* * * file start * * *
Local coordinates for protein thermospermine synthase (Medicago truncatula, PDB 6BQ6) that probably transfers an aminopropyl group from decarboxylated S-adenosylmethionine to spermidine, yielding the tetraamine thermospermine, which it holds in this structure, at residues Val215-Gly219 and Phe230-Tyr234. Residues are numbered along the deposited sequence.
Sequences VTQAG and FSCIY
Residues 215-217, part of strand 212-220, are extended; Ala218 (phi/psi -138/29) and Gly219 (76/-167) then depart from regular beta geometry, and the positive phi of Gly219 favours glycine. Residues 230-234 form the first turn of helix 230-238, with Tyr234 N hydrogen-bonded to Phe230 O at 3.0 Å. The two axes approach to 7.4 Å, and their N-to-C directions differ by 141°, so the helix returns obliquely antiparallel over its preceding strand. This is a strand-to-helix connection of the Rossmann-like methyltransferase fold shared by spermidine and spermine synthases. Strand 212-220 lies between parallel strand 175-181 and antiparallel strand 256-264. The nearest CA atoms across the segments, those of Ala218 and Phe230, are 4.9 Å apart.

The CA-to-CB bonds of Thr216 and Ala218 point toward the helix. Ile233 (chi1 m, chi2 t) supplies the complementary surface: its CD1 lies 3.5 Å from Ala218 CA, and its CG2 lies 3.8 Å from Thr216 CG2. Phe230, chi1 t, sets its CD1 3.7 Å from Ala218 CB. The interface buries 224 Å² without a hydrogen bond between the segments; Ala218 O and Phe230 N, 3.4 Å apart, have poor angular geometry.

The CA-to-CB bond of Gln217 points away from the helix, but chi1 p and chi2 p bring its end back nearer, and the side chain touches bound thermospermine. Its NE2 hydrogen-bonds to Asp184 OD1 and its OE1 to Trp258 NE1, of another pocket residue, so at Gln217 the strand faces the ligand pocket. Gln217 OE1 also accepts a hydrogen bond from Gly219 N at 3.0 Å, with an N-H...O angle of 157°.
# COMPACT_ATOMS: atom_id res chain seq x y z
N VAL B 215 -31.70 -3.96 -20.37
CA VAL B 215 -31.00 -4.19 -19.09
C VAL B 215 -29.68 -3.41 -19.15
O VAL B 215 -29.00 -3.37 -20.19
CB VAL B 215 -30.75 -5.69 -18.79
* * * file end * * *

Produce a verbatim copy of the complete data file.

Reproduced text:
Local coordinates for protein thermospermine synthase (Medicago truncatula, PDB 6BQ6) that probably transfers an aminopropyl group from decarboxylated S-adenosylmethionine to spermidine, yielding the tetraamine thermospermine, which it holds in this structure, at residues Val215-Gly219 and Phe230-Tyr234. Residues are numbered along the deposited sequence.
Sequences VTQAG and FSCIY
Residues 215-217, part of strand 212-220, are extended; Ala218 (phi/psi -138/29) and Gly219 (76/-167) then depart from regular beta geometry, and the positive phi of Gly219 favours glycine. Residues 230-234 form the first turn of helix 230-238, with Tyr234 N hydrogen-bonded to Phe230 O at 3.0 Å. The two axes approach to 7.4 Å, and their N-to-C directions differ by 141°, so the helix returns obliquely antiparallel over its preceding strand. This is a strand-to-helix connection of the Rossmann-like methyltransferase fold shared by spermidine and spermine synthases. Strand 212-220 lies between parallel strand 175-181 and antiparallel strand 256-264. The nearest CA atoms across the segments, those of Ala218 and Phe230, are 4.9 Å apart.

The CA-to-CB bonds of Thr216 and Ala218 point toward the helix. Ile233 (chi1 m, chi2 t) supplies the complementary surface: its CD1 lies 3.5 Å from Ala218 CA, and its CG2 lies 3.8 Å from Thr216 CG2. Phe230, chi1 t, sets its CD1 3.7 Å from Ala218 CB. The interface buries 224 Å² without a hydrogen bond between the segments; Ala218 O and Phe230 N, 3.4 Å apart, have poor angular geometry.

The CA-to-CB bond of Gln217 points away from the helix, but chi1 p and chi2 p bring its end back nearer, and the side chain touches bound thermospermine. Its NE2 hydrogen-bonds to Asp184 OD1 and its OE1 to Trp258 NE1, of another pocket residue, so at Gln217 the strand faces the ligand pocket. Gln217 OE1 also accepts a hydrogen bond from Gly219 N at 3.0 Å, with an N-H...O angle of 157°.
# COMPACT_ATOMS: atom_id res chain seq x y z
N VAL B 215 -31.70 -3.96 -20.37
CA VAL B 215 -31.00 -4.19 -19.09
C VAL B 215 -29.68 -3.41 -19.15
O VAL B 215 -29.00 -3.37 -20.19
CB VAL B 215 -30.75 -5.69 -18.79